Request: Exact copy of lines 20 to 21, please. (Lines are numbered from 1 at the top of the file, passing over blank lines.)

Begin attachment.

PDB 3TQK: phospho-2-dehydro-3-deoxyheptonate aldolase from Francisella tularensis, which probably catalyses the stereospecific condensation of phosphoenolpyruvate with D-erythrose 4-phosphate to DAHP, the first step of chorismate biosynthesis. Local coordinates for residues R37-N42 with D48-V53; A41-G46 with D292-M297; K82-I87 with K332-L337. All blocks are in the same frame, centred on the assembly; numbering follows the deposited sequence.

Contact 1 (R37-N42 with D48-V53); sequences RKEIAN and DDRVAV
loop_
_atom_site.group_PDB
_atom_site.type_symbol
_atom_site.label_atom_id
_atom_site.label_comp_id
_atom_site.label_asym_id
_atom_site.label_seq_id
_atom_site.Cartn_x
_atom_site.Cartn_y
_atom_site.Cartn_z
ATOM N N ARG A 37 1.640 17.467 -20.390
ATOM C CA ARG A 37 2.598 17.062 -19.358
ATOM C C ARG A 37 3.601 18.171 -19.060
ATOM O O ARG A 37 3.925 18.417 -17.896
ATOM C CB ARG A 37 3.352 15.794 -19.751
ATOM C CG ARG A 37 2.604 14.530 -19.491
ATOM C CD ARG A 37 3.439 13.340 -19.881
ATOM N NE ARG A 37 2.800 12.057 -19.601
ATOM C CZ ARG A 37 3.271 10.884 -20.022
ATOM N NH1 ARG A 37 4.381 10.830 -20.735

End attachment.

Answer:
ATOM N NE ARG A 37 2.800 12.057 -19.601
ATOM C CZ ARG A 37 3.271 10.884 -20.022